In honor of Mardi Gras, I wanted to share the book Trombone Shorty by Troy Andrews and illustrated by Bryan Collier. This book won the Coretta Scott King Award in 2016. This award is given to outstanding African American authors and illustrators of children’s books that demonstrate an appreciation of African American culture and universal human values. In Trombone Shorty, Troy Andrews tells the story of how he got his nickname of “Trombone Shorty.” Living in New Orleans, Andrews grew up surrounded by music. He especially admired his brother who played the trumpet. One day, Andrews found a beaten up trombone, but fixed it up and started playing it. It was bigger than he was; hence, “Trombone Shorty.” He eventually had the opportunity to play on stage alongside famous jazz musician, Bo Diddley, at the Jazz Festival, marking the start of his lifelong music career. He would go on to play on the same stage at the Jazz Festival later in his life. No matter how tough life got for him, Andrews could always turn to music. Trombone Shorty is a heartwarming book that encourages children to follow their dreams, as well as never give up, even when times are hard.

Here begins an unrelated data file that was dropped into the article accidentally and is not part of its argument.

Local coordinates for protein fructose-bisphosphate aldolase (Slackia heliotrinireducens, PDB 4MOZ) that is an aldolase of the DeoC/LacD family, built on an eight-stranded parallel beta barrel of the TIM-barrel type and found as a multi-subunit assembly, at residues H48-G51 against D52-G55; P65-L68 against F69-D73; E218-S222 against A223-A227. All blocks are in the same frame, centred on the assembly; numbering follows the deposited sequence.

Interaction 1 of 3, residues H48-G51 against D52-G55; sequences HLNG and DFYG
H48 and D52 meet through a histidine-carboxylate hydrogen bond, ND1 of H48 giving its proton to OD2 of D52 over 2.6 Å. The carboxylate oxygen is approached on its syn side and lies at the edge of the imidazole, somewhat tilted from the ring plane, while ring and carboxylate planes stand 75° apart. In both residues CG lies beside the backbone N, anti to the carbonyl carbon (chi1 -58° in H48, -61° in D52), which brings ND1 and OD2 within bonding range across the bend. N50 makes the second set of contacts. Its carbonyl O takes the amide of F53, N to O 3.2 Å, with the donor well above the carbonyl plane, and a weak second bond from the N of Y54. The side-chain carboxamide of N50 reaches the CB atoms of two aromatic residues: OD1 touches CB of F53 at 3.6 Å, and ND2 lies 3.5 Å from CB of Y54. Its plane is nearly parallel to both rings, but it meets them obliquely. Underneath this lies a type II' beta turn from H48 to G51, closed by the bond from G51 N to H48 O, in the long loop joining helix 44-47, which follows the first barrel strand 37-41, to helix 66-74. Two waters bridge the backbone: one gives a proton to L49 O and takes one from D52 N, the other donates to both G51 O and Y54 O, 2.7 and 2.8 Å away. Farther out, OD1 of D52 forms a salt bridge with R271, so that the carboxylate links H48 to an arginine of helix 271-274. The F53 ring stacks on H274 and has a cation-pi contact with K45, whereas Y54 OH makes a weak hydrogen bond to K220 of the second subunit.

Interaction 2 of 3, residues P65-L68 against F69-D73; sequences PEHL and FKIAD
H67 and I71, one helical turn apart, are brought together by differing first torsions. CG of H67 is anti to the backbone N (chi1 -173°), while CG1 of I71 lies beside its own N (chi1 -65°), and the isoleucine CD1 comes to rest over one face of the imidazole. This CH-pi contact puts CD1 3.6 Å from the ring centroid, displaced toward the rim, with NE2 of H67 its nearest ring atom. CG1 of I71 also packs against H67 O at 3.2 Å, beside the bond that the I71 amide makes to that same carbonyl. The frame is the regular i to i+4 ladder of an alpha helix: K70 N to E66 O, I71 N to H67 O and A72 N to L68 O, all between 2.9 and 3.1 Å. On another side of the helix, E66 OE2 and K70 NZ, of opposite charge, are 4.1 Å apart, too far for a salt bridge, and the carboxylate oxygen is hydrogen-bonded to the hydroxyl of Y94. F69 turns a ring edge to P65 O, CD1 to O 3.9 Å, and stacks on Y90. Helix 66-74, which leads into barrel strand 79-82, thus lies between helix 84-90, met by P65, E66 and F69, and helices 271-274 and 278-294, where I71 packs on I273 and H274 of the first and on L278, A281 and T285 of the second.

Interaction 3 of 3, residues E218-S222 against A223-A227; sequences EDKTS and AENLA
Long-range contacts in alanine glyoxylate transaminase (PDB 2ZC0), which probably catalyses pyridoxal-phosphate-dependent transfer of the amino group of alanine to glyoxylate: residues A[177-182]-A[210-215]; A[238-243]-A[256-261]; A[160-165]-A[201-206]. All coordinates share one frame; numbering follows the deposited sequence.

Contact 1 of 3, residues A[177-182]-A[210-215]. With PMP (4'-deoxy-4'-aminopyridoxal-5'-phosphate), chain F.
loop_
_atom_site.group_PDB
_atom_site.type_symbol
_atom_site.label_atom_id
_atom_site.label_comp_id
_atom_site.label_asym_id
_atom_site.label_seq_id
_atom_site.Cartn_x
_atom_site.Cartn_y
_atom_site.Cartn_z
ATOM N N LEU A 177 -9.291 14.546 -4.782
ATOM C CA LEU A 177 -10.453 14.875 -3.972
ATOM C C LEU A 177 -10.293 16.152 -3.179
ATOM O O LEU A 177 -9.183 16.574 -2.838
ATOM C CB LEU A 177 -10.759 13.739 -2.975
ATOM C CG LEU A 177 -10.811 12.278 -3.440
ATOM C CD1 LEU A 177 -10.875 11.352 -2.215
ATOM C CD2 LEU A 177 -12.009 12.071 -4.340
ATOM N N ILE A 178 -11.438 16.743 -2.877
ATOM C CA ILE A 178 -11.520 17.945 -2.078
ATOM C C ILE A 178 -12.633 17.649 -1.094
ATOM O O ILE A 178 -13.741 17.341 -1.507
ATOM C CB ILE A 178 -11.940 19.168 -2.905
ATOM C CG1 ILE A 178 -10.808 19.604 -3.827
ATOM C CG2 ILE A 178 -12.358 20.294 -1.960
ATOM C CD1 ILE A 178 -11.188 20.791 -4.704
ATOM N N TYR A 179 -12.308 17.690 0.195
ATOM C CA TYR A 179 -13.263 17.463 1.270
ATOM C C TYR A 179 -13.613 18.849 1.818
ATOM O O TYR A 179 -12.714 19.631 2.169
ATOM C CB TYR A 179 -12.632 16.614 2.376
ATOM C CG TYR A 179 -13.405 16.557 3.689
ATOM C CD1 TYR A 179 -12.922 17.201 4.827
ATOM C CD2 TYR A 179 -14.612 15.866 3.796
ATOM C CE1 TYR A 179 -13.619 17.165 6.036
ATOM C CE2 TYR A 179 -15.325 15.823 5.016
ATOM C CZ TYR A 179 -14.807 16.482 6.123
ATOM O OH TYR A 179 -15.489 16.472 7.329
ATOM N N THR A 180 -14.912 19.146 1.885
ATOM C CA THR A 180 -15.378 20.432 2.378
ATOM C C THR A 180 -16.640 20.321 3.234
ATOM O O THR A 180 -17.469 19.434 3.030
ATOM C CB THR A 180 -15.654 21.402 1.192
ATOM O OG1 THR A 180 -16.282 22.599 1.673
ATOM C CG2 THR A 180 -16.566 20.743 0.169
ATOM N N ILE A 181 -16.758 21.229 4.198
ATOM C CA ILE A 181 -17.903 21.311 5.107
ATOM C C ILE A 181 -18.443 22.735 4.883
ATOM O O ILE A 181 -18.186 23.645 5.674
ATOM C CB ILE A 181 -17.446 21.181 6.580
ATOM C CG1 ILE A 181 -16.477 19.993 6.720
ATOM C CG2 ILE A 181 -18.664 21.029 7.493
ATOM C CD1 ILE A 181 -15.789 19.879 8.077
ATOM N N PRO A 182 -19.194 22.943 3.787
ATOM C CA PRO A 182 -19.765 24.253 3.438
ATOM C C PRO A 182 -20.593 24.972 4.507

I especially liked this book because it is a culturally diverse book that honors African Americans, without depicting them as victims of slavery or prejudice–as many books do. It also included words and phrases native to the culture being described (i.e. “Where y’at?”). The illustrations were also not stereotypical, and looked very realistic. Additionally, some pages featured a unique collage style. Some of the print is in different sizes and fonts, really adding emphasis to the important words.
Here is a link to one of Andrews’s band’s (Trombone Shorty & Orleans Avenue) songs: